[Pg 19]Far away, at the end of the bazaar, in a street where no one passes, are the shoemakers' booths littered with leather parings; old cases or petroleum tins serve as seats. Among the workmen swarm children in rags, pelting each other with slippers.
At two or three leagues from Lahore, in a city of ruins, opposite a tumble-down mosque which is strewing a powdering of rose-coloured stones on its white marble court, stands the tomb of Jehangir, splendid, and more splendid amid the squalor that surrounds it.
In the courtyard a tall and gaudy cock was keeping the crows in order, driving them relentlessly away from the kitchen precincts. On the roof of the servants' quarters, always in the same spot, perched a kite, ready to pounce as soon as anything was thrown out. The doves, the house-pigeons, the fowls fled at once and squatted in corners; but the cock stood his ground, his feathers all on end, his crest erect, chuckling with rage and stalking round the yard within ten paces of the bird of prey.
With tea a servant brought packets of betel in a chased gold box, with a lid imitating a lotus flower. Then, when everybody was served, he carefully replaced the precious object in an embroidered silk bag and disappeared.A tea plantation—a garden of large shrubs pruned[Pg 293] in such a way as to secure the greatest possible growth of young shoots, and above the delicate tea plants a shady hedge of fan palms and taller trees. The leaves are gathered by day, spread in the evening on hurdles and left for the night in open sheds. On the morrow they are first thrown into a sort of bottomless square funnel which revolves on a board; rolled and broken in this machine they are ready for drying. The tea passes through twenty grades of increasing temperature, and in drying it gives out the most delightful aroma—a mixture of sweetbriar, seaweed, and violets, with a scent of tea too. The leaves are finally sifted, which sorts them in four sizes into boxes containing the different qualities.
By three in the morning we had started on our way. At the very first streak of day, in front of us, on the road, was a snow-leopard, a graceful supple beast, with a sort of overcoat above its grey fur spotted with black, of very long, white hairs. It stood motionless, watching some prey, and it was not till we were close that it sprang from the road with two bounds, and then disappeared behind a rock with an elastic, indolent swing.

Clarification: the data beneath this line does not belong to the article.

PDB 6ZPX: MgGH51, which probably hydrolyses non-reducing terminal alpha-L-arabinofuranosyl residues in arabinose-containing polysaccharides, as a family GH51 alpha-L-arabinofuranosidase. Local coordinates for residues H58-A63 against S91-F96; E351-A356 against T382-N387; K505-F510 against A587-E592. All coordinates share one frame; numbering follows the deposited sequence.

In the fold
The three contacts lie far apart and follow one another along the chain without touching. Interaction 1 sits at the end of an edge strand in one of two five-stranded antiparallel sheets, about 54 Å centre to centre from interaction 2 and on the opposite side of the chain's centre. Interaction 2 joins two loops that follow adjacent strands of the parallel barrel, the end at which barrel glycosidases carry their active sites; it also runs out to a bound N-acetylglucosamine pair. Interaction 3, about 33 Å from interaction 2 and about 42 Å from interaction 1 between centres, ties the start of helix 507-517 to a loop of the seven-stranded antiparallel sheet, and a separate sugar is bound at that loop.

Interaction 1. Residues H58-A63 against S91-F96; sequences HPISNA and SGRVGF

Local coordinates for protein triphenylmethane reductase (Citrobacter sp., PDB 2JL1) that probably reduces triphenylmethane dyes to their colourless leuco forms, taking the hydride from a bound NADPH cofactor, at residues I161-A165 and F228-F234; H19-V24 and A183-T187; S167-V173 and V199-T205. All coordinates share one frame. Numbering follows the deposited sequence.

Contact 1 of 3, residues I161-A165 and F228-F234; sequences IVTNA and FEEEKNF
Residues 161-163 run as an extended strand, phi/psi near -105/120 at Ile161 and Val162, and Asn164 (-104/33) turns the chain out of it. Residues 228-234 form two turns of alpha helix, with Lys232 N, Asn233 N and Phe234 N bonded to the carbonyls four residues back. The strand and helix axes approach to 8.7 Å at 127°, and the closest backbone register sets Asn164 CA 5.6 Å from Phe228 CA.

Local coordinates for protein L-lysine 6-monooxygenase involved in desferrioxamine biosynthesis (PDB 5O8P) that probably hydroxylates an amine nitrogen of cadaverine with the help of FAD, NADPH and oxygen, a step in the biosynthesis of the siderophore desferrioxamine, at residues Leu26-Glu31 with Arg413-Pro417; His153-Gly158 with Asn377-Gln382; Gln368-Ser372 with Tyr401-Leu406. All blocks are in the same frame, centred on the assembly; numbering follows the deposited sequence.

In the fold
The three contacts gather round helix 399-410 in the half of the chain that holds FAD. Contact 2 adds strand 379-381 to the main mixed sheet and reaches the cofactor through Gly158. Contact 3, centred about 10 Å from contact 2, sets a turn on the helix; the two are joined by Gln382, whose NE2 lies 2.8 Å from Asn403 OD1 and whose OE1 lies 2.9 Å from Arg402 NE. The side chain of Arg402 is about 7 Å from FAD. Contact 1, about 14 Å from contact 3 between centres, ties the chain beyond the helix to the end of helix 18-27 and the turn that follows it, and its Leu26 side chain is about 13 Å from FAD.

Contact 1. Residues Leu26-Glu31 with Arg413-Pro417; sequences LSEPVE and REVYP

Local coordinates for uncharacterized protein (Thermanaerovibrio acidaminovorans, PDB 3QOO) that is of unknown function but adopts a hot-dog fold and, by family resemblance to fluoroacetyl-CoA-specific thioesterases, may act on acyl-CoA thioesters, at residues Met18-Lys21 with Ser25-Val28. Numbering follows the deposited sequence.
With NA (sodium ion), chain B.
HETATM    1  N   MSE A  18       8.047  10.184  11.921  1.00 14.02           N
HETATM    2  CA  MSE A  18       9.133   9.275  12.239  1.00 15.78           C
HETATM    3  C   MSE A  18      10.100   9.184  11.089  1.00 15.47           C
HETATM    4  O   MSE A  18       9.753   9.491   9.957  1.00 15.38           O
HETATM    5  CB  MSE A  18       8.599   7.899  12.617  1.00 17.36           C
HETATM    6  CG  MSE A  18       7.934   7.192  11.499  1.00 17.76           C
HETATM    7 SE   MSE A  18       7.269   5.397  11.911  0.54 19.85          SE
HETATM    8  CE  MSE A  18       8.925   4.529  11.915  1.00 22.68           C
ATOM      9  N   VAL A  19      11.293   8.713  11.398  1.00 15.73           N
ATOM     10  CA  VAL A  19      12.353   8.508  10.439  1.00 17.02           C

At the railway station thousands of people had collected to take leave of a great turbaned moollah from Mecca, dressed in yellow silk. Long after we had left Darjeeling the faithful ran by the side of the carriage to kiss his hand, on which blazed an enormous diamond cut in a cone; and all along the road, when the train going downhill went too fast for anyone to keep up with it, Moslem natives bowed and prostrated themselves in the road, shouting words of Godspeed to the holy man. And at one stopping-place a little carpet was spread, on which he took off his shoes and prayed—hurried through his last prostrations by the whistle of the locomotive.He came into ours as if he were at home, and amused himself by worrying me. At first he made believe to throw my rings out of window, substituting others, I know not how, which I saw fall on the line and roll into the grass on the bank. My watch got into his hands and vanished; I found it in my friend T——'s pocket, and afterwards in a basket of provender closed at Bhawnagar, and which I unpacked with my own hands.
A great crowd round the bungalow and along the road, and a mass of sepoys and police, made Abibulla remark:So, after waiting for the reply of the gentleman whose business it was to give me this free pass, seeing that he could not make up his mind, I left the town without it.
Then into a garden with a number of quite narrow, straight paths bordered with nasturtiums, tall daisies, and geraniums, while a tangle of jasmine, china roses, bougainvillea, and poinsettia flourished freely under the shade of tamarind and palm trees. Over a clump of orange trees in blossom a cloud of butterflies was flitting, white patterned with black above, and cloisonnés beneath in red and yellow with fine black outlines.In the hotel compound—more absurd than all the rest, lost in a waste of open land beyond the seething native town—there was a swarm of coolie servants, their wives and their children, who played all day at climbing about the coaches put up under the trees. And, without ceasing, a maddening hubbub of laughter and crying came up from this litter of brats, more weariful than the silence of vacancy all around.
The old king is at once cured; he embraces his sons again and again. After this emotion the first thing he remarks is the new palace that has sprung from the ground exactly opposite his own."And is that all?"The south-western side of the great rock of Gwalior is hewn into temples sheltering gigantic statues of Tirthankar; there are the usual bas-reliefs all over the walls, idols squatting under canopies and pagodas, slender columns supporting arches, standing out in contrast with the ochre-coloured stone. Other temples, vast halls as at Ellora—a vale of pagodas, "the happy valley"—have all disappeared under the picks of engineers, to make a dusty road to the new town of bungalows all adobe and straw thatch.详情
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